Input and Output Ports
I firmly wanted a legacy-free machine. No Parallel port, no Serial port, no PS/2. Since the world turned USB there’s just no need for them. The USB 2.0 is fast enough for external HDD storage and the Firewire runs my studio. 2 x USB is enough for me. Ask me in a year if I still believe that.
Wireless just works! It’s got better reception on my home network than the PCMCIA Orinoco card I was used to using, and having the 802.11 letters (A, B and G) gives me more neighbours to steal bandwidth from. Netstumbler is your neighbourhood mapping friend, oh yes. Bluetooth was the one frivolous thing I added to my order. No idea what I will use it for, but I like having the option. Bluetooth headphones? Wireless mouse? Who knows what Xmas will bring!
The battery gives me a solid 3 hours of web surfing on half brightness. I have not tested it formally, but that’s about the same as my Inspiron on a fresh battery. I found, over time, that I almost never used the battery for that long and buying that extra life battery that makes a laptop heavier just made the machine a bit more likely to be left at home. Face it, even in Starbucks there are power outlets and finding them is half the fun. Plenty of real-world battery life, certainly enough to edit some music and burn an audio CD-R of the result for a buddy.
Is the battery loose? Yup, definitely noticable. I solved it by adding a few layers of masking tape to the underside of the battery (see picture), something I shouldn’t have to do on a laptop this expensive.
Adding masking tape to the battery to prevent wobble (view larger image)
And so to the power brick. You’re right, it is HUGE but it comes with just the dearest little power cord just 18 inches long. No heavier or bigger than the Dell adapters but it just looks oversized compared to the teeny tiny machine. Do I care? Nope. Heck, I’m used to carrying around the Orinoco card, various audio cables, a Microsoft optical mouse, headphones, etc. and now I need slightly less gear. The size makes no difference to me and it’s an overall win. Buy some Rip-Tie velcro cable ties and live with it, mmkay?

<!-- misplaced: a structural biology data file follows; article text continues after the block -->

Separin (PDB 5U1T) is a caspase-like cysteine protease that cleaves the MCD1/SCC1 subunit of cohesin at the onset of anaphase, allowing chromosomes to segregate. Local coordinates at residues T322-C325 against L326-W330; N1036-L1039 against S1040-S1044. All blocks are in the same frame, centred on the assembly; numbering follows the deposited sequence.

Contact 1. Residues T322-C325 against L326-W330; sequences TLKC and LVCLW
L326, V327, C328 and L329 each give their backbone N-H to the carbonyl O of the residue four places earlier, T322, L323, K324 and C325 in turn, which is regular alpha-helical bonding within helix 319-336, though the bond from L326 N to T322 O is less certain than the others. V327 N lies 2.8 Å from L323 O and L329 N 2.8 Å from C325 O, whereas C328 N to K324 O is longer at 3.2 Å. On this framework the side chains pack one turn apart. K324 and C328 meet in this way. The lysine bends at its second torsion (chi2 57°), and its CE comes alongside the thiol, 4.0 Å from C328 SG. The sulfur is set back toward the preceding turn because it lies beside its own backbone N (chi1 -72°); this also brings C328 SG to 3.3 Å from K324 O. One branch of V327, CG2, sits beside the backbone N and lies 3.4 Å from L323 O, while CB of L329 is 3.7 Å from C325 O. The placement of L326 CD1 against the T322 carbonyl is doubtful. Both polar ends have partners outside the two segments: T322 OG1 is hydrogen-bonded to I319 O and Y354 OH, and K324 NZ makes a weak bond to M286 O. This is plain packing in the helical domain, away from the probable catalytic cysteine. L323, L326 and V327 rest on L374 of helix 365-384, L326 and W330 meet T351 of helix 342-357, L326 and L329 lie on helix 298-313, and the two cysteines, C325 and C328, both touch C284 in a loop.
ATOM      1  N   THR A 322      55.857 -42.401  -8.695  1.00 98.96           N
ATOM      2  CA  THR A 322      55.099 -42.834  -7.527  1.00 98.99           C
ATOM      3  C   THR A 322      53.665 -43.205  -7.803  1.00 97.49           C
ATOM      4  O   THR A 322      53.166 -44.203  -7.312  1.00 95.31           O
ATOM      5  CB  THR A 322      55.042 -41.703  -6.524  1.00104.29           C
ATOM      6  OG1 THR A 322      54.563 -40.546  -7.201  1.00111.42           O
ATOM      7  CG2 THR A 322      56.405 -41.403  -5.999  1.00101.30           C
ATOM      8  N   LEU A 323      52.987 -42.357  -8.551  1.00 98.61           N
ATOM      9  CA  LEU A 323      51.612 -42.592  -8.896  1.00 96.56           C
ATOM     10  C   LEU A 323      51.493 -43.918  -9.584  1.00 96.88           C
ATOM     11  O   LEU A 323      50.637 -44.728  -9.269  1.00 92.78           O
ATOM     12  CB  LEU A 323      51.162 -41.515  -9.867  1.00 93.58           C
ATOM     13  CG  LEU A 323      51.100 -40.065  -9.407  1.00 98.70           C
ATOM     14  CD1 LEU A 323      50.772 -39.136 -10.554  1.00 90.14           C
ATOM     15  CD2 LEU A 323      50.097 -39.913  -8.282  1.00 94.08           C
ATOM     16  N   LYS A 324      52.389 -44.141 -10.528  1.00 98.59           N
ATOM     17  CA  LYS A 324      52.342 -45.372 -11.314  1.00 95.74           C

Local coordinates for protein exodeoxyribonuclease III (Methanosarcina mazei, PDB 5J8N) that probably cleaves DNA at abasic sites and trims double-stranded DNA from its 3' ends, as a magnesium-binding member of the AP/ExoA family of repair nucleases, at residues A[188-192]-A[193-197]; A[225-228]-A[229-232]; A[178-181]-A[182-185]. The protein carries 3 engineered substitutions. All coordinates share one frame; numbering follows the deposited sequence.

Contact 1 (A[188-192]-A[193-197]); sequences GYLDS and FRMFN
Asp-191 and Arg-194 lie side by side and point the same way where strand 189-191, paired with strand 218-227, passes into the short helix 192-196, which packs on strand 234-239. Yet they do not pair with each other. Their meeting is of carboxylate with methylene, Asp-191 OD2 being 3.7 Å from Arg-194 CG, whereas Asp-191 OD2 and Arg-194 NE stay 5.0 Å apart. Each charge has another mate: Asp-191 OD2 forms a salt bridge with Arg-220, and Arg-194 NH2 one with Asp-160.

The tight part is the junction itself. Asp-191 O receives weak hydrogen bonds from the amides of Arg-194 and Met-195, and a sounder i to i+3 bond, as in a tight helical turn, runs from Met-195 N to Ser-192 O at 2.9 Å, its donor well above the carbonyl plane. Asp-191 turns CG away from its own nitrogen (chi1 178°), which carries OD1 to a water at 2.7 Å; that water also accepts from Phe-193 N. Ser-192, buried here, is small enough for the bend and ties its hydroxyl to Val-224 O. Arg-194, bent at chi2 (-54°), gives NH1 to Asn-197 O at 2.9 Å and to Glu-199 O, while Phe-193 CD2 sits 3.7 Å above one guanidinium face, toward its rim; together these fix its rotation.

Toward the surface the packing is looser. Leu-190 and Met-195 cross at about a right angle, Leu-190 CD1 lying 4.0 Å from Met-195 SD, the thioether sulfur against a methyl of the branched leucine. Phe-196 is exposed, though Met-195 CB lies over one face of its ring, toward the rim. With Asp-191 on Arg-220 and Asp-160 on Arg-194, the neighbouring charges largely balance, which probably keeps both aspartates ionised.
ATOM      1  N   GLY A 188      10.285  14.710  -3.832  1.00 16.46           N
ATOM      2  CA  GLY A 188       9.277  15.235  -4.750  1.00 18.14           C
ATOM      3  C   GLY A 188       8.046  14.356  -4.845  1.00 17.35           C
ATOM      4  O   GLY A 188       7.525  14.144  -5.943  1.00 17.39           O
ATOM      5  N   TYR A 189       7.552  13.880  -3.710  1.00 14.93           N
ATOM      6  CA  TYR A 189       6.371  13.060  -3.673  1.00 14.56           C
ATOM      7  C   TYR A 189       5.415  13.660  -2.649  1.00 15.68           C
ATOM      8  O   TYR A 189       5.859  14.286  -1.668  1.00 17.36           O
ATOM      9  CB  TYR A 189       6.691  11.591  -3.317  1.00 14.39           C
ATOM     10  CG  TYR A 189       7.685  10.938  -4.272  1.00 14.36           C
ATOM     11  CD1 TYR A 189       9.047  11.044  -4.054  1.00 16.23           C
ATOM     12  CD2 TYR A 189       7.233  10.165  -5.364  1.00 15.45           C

The power adapter is rather large relative to the machine (view larger image)
Operating System and SoftwareThe OS is Windows XP Pro (SP2) and, along with the driver and all the other junkware, it comes embedded on a 5GB partition deep within the machine. Sony you cheap bastards. Job #1 as a new user, after unpacking the machine, admiring it, finding out that wiping your fingerprints off the lid doesn’t work, switching it on (*BLIM!BLIM!BLIMM!*) and watching the pretty boot animation, is to back up this partition into seven CD-Rs you *just happen* to have at hand (or one DVD-R if you bought that option). This takes HOURS of tedious clicking through buttons. I would definitely recommend investing in a copy of PartitionMagic 8.0 to remove the hidden partition afterwards, as reformatting and reinstalling the HUGE amount of system and demo software you get with the machine will take forever.
Talking of free software, there is no such thing as free software. It’s all demo versions and limited license versions with the option to “upgrade to the full thing!”. No thanks. Job #2 is to uninstall most everything to free up some space.
Job #3 is to turn off that damn boot animation.
I am extremely happy with this machine, it fulfills my needs perfectly and despite getting a lot of criticisms on the forums, most of the points made against it are very minor. It’s a thin-and-light, always take it with you, audio crunching powerhouse with a beautiful screen. PLUS on full power it also doubles as a marvellous hand warming device for cold days.
- Those good looks, hoo boy.
- The widescreen look is hot this season.
- Fast CPU, fast HDD, fast all over.
- Connectivity out the wazoo.
- You’ll never want to leave it at home.
- That power brick is HER-YOOGE.
- Hot! Hot! Hot hands! Hot mouse cable!
- Attracts greasy finger marks like you wouldn’t believe.
- Too much tedious rubbish “free” software.
- No S-Video output for watching region-hacked DVDs on a TV.
- No Windows or backup driver CDs provided.
- You gots a rattling battery, dude.
Ewww, greasy fingermarks show up quite readily on the Vaio S lid (view larger imag, if you dare)
Pricing and Availability